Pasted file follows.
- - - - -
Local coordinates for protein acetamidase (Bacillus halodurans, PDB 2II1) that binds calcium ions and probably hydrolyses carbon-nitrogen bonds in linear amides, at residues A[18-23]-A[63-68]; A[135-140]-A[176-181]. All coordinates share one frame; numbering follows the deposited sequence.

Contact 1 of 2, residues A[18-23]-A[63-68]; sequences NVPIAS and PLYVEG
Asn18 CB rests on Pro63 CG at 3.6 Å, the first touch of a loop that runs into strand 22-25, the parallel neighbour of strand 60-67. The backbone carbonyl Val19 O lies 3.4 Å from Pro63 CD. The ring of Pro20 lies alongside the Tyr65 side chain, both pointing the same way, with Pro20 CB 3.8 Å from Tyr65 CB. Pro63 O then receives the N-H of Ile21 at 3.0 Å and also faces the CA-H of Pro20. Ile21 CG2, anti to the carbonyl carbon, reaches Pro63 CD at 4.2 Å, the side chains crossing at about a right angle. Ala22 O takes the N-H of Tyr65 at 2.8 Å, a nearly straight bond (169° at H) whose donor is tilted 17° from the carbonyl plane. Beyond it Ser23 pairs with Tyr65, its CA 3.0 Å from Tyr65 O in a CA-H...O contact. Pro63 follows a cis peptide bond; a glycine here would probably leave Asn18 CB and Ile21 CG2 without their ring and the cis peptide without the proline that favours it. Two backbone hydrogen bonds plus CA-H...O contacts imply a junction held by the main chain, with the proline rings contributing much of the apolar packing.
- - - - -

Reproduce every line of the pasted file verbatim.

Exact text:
Local coordinates for protein acetamidase (Bacillus halodurans, PDB 2II1) that binds calcium ions and probably hydrolyses carbon-nitrogen bonds in linear amides, at residues A[18-23]-A[63-68]; A[135-140]-A[176-181]. All coordinates share one frame; numbering follows the deposited sequence.

Contact 1 of 2, residues A[18-23]-A[63-68]; sequences NVPIAS and PLYVEG
Asn18 CB rests on Pro63 CG at 3.6 Å, the first touch of a loop that runs into strand 22-25, the parallel neighbour of strand 60-67. The backbone carbonyl Val19 O lies 3.4 Å from Pro63 CD. The ring of Pro20 lies alongside the Tyr65 side chain, both pointing the same way, with Pro20 CB 3.8 Å from Tyr65 CB. Pro63 O then receives the N-H of Ile21 at 3.0 Å and also faces the CA-H of Pro20. Ile21 CG2, anti to the carbonyl carbon, reaches Pro63 CD at 4.2 Å, the side chains crossing at about a right angle. Ala22 O takes the N-H of Tyr65 at 2.8 Å, a nearly straight bond (169° at H) whose donor is tilted 17° from the carbonyl plane. Beyond it Ser23 pairs with Tyr65, its CA 3.0 Å from Tyr65 O in a CA-H...O contact. Pro63 follows a cis peptide bond; a glycine here would probably leave Asn18 CB and Ile21 CG2 without their ring and the cis peptide without the proline that favours it. Two backbone hydrogen bonds plus CA-H...O contacts imply a junction held by the main chain, with the proline rings contributing much of the apolar packing.